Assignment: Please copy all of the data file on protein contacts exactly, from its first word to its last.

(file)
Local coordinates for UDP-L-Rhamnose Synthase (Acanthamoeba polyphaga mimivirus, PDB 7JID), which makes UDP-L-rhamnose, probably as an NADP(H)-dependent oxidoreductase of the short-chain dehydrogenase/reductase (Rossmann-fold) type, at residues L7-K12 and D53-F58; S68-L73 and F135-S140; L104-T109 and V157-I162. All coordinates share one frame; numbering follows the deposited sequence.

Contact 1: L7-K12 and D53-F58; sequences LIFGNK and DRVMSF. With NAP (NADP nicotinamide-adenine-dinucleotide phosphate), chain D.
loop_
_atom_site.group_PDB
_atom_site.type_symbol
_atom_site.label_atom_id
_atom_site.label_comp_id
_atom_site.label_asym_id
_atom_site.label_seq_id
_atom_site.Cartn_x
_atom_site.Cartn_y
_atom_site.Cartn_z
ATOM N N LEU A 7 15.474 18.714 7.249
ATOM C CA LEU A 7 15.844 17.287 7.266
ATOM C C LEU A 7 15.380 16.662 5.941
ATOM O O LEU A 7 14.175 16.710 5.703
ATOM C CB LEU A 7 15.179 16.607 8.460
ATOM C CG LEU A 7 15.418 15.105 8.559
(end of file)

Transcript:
Local coordinates for UDP-L-Rhamnose Synthase (Acanthamoeba polyphaga mimivirus, PDB 7JID), which makes UDP-L-rhamnose, probably as an NADP(H)-dependent oxidoreductase of the short-chain dehydrogenase/reductase (Rossmann-fold) type, at residues L7-K12 and D53-F58; S68-L73 and F135-S140; L104-T109 and V157-I162. All coordinates share one frame; numbering follows the deposited sequence.

Contact 1: L7-K12 and D53-F58; sequences LIFGNK and DRVMSF. With NAP (NADP nicotinamide-adenine-dinucleotide phosphate), chain D.
loop_
_atom_site.group_PDB
_atom_site.type_symbol
_atom_site.label_atom_id
_atom_site.label_comp_id
_atom_site.label_asym_id
_atom_site.label_seq_id
_atom_site.Cartn_x
_atom_site.Cartn_y
_atom_site.Cartn_z
ATOM N N LEU A 7 15.474 18.714 7.249
ATOM C CA LEU A 7 15.844 17.287 7.266
ATOM C C LEU A 7 15.380 16.662 5.941
ATOM O O LEU A 7 14.175 16.710 5.703
ATOM C CB LEU A 7 15.179 16.607 8.460
ATOM C CG LEU A 7 15.418 15.105 8.559